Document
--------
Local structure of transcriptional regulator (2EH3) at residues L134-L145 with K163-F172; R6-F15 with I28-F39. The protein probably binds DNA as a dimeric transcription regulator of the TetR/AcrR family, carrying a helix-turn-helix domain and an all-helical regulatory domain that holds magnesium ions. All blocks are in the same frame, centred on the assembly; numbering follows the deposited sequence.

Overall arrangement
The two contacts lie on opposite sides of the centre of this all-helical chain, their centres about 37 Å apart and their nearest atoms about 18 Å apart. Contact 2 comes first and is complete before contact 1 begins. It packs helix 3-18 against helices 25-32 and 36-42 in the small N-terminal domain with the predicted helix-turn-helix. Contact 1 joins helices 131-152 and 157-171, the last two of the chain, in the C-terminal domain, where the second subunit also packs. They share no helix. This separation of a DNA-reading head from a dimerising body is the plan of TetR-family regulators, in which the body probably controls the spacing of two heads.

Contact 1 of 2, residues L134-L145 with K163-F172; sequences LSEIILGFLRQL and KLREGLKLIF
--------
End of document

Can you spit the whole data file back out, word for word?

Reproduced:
Local structure of transcriptional regulator (2EH3) at residues L134-L145 with K163-F172; R6-F15 with I28-F39. The protein probably binds DNA as a dimeric transcription regulator of the TetR/AcrR family, carrying a helix-turn-helix domain and an all-helical regulatory domain that holds magnesium ions. All blocks are in the same frame, centred on the assembly; numbering follows the deposited sequence.

Overall arrangement
The two contacts lie on opposite sides of the centre of this all-helical chain, their centres about 37 Å apart and their nearest atoms about 18 Å apart. Contact 2 comes first and is complete before contact 1 begins. It packs helix 3-18 against helices 25-32 and 36-42 in the small N-terminal domain with the predicted helix-turn-helix. Contact 1 joins helices 131-152 and 157-171, the last two of the chain, in the C-terminal domain, where the second subunit also packs. They share no helix. This separation of a DNA-reading head from a dimerising body is the plan of TetR-family regulators, in which the body probably controls the spacing of two heads.

Contact 1 of 2, residues L134-L145 with K163-F172; sequences LSEIILGFLRQL and KLREGLKLIF